1. The night Beethoven outdrew the Beatles
On August 10, 1965, the New York Philharmonic’s very first Concert in the Park, on the Sheep Meadow in Central Park, attracted an audience that was the talk of the town. A crowd of 70,000 was drawn to the green space in the heart of Manhattan to hear William Steinberg conduct Beethoven’s Ninth Symphony.
The Philharmonic's first Concert in the Park by New York World-TelegramOriginal Source: New York Philharmonic Leon Levy Digital Archives
That’s more than Yankee Stadium could hold, and a good 15,000 more than the Beatles would draw five days later at Shea Stadium. The most eager concertgoers had claimed their spots before 5:00 in the morning!
Ad, "The night Beethoven outdrew the Beatles" by New York Journal-AmericanOriginal Source: New York Philharmonic Leon Levy Digital Archives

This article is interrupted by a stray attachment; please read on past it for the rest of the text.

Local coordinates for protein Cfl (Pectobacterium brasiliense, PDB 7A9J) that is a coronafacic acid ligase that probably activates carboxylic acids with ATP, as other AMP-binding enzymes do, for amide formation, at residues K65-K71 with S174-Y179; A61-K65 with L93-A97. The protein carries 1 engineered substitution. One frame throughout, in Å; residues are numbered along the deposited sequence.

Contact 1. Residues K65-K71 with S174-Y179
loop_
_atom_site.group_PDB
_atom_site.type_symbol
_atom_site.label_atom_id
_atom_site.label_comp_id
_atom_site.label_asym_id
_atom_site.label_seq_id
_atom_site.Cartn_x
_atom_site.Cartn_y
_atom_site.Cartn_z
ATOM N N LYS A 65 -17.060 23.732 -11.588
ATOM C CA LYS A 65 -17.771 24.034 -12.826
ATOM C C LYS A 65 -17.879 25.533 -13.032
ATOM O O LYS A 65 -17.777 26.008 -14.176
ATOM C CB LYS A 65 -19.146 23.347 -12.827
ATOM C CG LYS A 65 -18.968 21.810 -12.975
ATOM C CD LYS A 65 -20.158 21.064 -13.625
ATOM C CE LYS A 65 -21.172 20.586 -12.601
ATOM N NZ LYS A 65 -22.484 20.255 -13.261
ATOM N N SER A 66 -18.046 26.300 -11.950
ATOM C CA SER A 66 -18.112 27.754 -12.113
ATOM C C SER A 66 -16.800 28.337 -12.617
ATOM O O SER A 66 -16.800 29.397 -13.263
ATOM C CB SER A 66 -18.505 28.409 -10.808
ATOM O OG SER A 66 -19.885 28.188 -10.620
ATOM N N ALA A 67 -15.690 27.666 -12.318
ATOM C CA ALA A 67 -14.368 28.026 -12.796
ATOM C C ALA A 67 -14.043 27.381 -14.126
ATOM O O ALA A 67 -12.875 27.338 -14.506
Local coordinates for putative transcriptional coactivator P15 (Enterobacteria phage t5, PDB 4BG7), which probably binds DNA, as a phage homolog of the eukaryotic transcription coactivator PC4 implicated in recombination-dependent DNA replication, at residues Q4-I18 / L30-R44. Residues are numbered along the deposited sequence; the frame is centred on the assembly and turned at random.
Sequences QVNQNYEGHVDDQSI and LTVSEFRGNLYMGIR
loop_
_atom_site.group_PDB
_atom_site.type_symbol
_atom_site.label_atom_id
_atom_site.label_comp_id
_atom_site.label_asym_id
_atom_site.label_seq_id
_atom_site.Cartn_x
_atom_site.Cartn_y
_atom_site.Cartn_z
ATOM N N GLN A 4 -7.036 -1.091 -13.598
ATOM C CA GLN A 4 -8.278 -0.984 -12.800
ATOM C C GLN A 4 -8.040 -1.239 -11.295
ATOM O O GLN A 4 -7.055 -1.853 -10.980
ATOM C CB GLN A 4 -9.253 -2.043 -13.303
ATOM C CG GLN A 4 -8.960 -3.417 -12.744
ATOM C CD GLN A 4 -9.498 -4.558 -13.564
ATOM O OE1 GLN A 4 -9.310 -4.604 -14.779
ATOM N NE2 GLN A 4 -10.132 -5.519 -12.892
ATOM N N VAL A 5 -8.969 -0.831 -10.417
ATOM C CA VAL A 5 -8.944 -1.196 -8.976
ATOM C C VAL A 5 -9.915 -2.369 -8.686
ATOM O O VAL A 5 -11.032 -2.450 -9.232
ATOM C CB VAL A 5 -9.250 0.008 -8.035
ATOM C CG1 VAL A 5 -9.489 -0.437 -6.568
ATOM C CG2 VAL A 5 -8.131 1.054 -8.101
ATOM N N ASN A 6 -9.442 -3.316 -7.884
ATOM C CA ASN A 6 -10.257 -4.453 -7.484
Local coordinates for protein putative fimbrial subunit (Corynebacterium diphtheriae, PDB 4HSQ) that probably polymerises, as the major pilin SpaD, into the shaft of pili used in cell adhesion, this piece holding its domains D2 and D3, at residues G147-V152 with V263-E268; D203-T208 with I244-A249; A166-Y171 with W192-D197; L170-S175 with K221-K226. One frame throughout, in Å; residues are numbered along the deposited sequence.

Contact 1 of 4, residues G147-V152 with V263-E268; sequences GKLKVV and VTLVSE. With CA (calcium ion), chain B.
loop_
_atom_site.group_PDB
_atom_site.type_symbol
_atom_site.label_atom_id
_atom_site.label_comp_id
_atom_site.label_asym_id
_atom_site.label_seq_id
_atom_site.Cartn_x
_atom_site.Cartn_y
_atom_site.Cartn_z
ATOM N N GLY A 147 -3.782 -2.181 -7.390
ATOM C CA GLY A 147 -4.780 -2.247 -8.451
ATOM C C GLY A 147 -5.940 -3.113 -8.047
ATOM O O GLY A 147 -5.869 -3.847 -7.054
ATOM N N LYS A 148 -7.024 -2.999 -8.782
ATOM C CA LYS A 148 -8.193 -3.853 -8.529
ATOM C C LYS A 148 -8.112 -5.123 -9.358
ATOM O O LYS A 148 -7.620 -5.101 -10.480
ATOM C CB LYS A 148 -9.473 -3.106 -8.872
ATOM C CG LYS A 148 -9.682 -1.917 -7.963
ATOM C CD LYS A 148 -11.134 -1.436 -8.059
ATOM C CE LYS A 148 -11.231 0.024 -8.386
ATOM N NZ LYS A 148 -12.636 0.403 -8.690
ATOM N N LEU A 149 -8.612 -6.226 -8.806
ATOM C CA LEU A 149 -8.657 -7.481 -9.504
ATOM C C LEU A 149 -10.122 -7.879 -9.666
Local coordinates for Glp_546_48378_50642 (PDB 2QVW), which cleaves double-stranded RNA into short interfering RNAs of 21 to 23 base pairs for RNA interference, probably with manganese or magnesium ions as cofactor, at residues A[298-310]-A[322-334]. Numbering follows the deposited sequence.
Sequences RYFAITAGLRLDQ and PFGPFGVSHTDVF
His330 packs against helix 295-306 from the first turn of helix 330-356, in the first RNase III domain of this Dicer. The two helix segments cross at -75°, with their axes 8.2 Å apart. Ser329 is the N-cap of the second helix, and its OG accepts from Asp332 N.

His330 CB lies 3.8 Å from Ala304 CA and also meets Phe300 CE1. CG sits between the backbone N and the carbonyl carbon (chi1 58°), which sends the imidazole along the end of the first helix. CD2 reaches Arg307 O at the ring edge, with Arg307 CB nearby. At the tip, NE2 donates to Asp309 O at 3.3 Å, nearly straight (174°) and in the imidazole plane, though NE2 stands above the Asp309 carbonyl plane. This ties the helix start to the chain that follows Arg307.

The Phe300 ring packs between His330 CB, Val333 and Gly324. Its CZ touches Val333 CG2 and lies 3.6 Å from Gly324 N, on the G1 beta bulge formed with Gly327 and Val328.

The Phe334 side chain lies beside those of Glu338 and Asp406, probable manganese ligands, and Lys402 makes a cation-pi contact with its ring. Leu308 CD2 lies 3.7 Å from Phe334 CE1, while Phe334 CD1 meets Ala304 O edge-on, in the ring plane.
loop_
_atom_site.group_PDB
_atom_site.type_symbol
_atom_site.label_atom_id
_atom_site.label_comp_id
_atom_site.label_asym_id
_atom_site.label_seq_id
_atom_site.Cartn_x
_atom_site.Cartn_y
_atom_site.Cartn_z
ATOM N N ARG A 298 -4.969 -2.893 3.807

2. A world record
The 1986 Concerts in the Parks coincided with Liberty Weekend, four days dedicated to the centennial and restoration of the Statue of Liberty. An estimated 800,000 New Yorkers flocked to the Great Lawn in Central Park for a star-studded program, conducted by then Music Director Zubin Mehta, with appearances by Yo-Yo Ma, Itzhak Perlman, Marilyn Horne, and Placido Domingo.
Central Park, largest audience ever by NewsdayOriginal Source: New York Philharmonic Leon Levy Digital Archives
The performance made the Guinness Book of World Records for the largest audience to attend a classical music concert.
Guinness World Record, largest audience at a classical music concert by Guinness World RecordsOriginal Source: New York Philharmonic Leon Levy Digital Archives
3. Blankets galore
As the Concerts in the Parks became an annual tradition, concertgoers became more and more ambitious with their picnics and self-arranged seating. Something had to be done about the out-of-control blanket sprawl.
In 1990 printed programs included this notice.
Blanket regulationsOriginal Source: New York Philharmonic Leon Levy Digital Archives
4. Backstage, outdoors